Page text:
Menus Subscribe Search

Follow us


edison-tesla_fe

Nikola Tesla tears up his contract in the 2012 show The Men Who Built America. (SCREENSHOT: THE HISTORY CHANNEL)

Nikola Tesla and the Myth of the Lone Inventor

• April 03, 2013 • 4:00 AM

Nikola Tesla tears up his contract in the 2012 show The Men Who Built America. (SCREENSHOT: THE HISTORY CHANNEL)

We like our inventors to be lone geniuses, but it’s almost always the case that today’s giant is standing on the shoulders of yesterday’s.

This post is based on a talk I gave at South by Southwest and a version of it first appeared at BBC Future.

Who invented the Internet?

To answer that seemingly simple question you basically have two options: you can go on for hours explaining the hundreds of people and institutions that contributed crucial advancements to the way that the Internet operates, or you can just say Vint Cerf. Or Leonard Kleinrock. Or Tim Berners-Lee.

People have been fighting for decades over who invented the Net. Some will tell you that Vint Cerf’s work on its underlying protocols—TCP/IP—was its true beginning. Others will go back further in history and tell you that Leonard Kleinrock’s work on queuing theory was the real birth. Some may scoff at the idea of conflating the Web and the Internet by suggesting Tim Berners-Lee, but in multiple-choice tests of the future the “right” answer will be determined by the next hundred years of how historians choose to tell that story.

The truth is that history, like innovation, is messy. What starts as an idea for a product, or a service, or an institution is dependent upon thousands of forces seen and unseen, recognized and unrecognized, historical and contemporary. In reality, the Internet was invented by thousands of people. To buy into the other version of history means you buy into the “myth of the lone inventor”—an idea that creates simple, even entertaining narratives, but which does a great disservice to the thousands of people who have invented our modern world.

Nowhere is the perpetuation of this myth greater than in the work of the late Serbian-American inventor Nikola Tesla—the man, we are often told, who invented everything from radar to radio and domestic electricity supplies. The fanaticism surrounding Nikola Tesla has reached fever pitch in recent months, driven by new films, endless blog posts and a high-profile effort to fund a museum dedicated to the legendary inventor. But the byproduct of this effort to reposition Tesla in the scientific canon has been the creation of many more myths about the man—myths that actually harm our understanding of history and the history of innovation.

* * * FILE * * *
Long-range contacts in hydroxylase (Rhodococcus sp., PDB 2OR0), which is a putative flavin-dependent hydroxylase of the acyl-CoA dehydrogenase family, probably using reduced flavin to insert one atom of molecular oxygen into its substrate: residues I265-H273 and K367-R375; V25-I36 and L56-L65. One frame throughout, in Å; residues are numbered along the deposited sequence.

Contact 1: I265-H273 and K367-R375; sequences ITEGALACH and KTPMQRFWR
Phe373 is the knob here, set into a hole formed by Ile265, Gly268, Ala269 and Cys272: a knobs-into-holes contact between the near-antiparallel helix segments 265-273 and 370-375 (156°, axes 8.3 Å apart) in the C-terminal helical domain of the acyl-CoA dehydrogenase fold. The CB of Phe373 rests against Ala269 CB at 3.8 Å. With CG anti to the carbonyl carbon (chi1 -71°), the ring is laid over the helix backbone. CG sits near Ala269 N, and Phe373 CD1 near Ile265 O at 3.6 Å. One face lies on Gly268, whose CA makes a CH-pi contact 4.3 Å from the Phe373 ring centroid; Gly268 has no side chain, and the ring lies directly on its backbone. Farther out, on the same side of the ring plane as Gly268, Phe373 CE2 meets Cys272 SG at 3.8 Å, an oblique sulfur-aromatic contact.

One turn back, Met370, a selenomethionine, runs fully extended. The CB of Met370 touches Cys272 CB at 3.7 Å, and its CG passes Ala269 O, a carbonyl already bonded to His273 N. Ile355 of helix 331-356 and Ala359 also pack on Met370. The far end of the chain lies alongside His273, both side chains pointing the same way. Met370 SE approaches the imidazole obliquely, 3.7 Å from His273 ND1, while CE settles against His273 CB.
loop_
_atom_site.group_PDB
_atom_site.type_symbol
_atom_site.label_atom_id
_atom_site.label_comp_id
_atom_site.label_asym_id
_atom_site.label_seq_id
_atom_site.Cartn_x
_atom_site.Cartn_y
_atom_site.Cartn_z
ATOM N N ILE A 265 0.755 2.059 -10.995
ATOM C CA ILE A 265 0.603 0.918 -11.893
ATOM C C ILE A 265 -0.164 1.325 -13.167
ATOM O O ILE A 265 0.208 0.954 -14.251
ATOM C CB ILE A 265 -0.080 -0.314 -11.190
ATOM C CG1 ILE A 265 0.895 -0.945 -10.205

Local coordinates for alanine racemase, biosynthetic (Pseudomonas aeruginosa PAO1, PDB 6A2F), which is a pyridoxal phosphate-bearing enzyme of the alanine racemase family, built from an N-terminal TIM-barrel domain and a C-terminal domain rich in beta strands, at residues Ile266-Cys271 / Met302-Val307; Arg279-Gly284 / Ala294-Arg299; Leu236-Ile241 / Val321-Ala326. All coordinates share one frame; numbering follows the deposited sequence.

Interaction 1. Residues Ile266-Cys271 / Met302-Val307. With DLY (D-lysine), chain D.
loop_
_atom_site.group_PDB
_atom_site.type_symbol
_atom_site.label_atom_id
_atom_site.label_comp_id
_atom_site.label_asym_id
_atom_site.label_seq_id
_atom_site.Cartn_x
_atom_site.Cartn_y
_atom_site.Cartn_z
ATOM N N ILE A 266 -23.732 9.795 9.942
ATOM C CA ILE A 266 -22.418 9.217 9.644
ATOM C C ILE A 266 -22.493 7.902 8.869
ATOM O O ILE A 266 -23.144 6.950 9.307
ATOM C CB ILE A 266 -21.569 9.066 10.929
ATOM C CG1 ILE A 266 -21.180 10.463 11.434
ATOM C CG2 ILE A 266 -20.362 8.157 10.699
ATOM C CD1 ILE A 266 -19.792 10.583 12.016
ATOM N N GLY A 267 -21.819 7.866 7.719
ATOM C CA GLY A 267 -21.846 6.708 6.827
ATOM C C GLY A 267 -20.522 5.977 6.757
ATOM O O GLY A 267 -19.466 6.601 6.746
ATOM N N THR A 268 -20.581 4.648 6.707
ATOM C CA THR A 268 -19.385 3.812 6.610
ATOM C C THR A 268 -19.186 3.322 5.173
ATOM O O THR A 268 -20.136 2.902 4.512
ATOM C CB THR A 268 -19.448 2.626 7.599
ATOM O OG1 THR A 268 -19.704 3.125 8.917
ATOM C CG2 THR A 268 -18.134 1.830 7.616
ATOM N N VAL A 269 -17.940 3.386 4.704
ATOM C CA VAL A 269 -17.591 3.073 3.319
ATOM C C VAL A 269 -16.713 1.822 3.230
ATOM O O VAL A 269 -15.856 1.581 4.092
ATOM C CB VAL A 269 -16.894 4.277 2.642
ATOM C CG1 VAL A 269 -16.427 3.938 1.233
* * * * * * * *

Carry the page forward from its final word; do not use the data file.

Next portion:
T-shirt for sale at TheOatmeal.com

T-shirt for sale at TheOatmeal.com.

Take a Web comic called “Why Nikola Tesla Was The Greatest Geek Who Ever Lived,” published last year by a website called The Oatmeal and instantly shared by thousands. The strip, created by Matthew Inman, is an entertaining look at Tesla’s life and shows many of the ways in which he was perhaps smarter, more altruistic, and generally a better human being than his contemporaries.

But a couple of sentences into the comic, the myth begins: “In a time when the majority of the world was still lit by candle power, an electrical system known as alternating current was invented and to this day is what powers every home on the planet. Who do we have to thank for this invention that ushered humanity into a second industrial revolution? Nikola Tesla.”

The problem with this version of history is that Tesla wasn’t the only person working on AC technology. Concurrent with Tesla’s major breakthroughs in AC in the mid-1880s, an Italian inventor named Galileo Ferraris developed a similar system—something we can likely chalk up to simultaneous invention.

Charles Bradley was another inventor working on AC and was granted patents for his work on both two-phase and three-phase systems. Friedrich Haselwander worked on AC in Germany and is sometimes credited as the first to use a three-phase system in 1887. William Stanley and Elihu Thomson would also contribute immensely to the work of alternating current technologies during this time. The list goes on and on.

Tesla’s development of AC is undoubtedly important for the evolution of our modern electrical world. But to pretend that he alone invented this system strikes me as absurd.

It is the same story with radar. To buy into the idea that Tesla was the inventor of radar is to discount the contribution of German physicist Heinrich Hertz, wireless pioneer Guglielmo Marconi, and German inventor Christian Hulsmeyer, who all did work in the area before Tesla. It also disregards Robert Watson Watt and the many others who refined the system after Tesla’s work.

Ditto radio transmission.